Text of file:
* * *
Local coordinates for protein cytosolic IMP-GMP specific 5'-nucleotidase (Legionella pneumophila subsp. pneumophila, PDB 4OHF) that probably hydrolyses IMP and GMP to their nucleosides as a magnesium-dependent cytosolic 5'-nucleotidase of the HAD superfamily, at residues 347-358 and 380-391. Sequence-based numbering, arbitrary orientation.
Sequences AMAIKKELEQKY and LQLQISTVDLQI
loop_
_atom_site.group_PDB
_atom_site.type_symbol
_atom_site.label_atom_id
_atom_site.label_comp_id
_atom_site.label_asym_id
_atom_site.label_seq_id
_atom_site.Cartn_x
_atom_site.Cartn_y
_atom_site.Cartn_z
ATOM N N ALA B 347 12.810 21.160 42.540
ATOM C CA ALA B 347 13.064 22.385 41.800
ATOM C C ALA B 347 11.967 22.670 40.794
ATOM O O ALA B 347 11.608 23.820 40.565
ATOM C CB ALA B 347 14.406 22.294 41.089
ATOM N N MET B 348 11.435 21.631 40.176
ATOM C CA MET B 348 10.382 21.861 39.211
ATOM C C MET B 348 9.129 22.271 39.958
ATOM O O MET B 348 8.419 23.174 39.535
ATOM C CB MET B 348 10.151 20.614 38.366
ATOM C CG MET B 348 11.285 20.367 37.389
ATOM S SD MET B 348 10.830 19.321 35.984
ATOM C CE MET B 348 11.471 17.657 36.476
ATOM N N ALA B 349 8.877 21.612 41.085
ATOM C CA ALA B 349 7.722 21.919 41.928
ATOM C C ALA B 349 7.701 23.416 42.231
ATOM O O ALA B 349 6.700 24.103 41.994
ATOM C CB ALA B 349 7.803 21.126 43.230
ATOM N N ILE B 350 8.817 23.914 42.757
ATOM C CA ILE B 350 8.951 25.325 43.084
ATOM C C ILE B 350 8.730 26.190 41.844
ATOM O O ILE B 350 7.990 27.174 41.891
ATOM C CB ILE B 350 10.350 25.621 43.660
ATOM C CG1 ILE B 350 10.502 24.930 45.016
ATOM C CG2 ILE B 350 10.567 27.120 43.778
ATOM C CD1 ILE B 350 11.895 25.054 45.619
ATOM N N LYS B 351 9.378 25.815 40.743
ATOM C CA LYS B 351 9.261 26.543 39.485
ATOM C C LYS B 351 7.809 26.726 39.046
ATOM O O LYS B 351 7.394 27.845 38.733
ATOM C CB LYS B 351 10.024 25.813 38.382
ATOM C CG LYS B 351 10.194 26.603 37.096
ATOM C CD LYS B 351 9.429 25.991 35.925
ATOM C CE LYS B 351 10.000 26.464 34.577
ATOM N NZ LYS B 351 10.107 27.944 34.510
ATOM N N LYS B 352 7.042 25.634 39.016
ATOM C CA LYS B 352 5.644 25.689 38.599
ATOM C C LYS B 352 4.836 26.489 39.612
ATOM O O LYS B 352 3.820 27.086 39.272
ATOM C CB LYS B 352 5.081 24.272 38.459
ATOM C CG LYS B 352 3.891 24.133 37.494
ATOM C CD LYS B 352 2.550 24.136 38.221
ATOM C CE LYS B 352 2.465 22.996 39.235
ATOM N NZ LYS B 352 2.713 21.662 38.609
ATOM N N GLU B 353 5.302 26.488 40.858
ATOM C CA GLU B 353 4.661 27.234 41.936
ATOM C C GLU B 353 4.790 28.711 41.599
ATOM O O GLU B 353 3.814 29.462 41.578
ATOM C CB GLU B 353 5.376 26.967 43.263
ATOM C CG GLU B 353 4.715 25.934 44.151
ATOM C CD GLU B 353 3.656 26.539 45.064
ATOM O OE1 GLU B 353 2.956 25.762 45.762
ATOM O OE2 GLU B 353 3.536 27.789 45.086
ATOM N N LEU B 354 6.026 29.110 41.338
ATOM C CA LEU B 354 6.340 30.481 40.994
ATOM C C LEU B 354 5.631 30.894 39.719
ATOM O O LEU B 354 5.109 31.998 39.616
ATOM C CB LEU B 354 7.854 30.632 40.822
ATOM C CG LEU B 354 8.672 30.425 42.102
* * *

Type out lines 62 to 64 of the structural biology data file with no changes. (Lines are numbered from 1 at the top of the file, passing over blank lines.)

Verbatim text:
ATOM C CG GLU B 353 4.715 25.934 44.151
ATOM C CD GLU B 353 3.656 26.539 45.064
ATOM O OE1 GLU B 353 2.956 25.762 45.762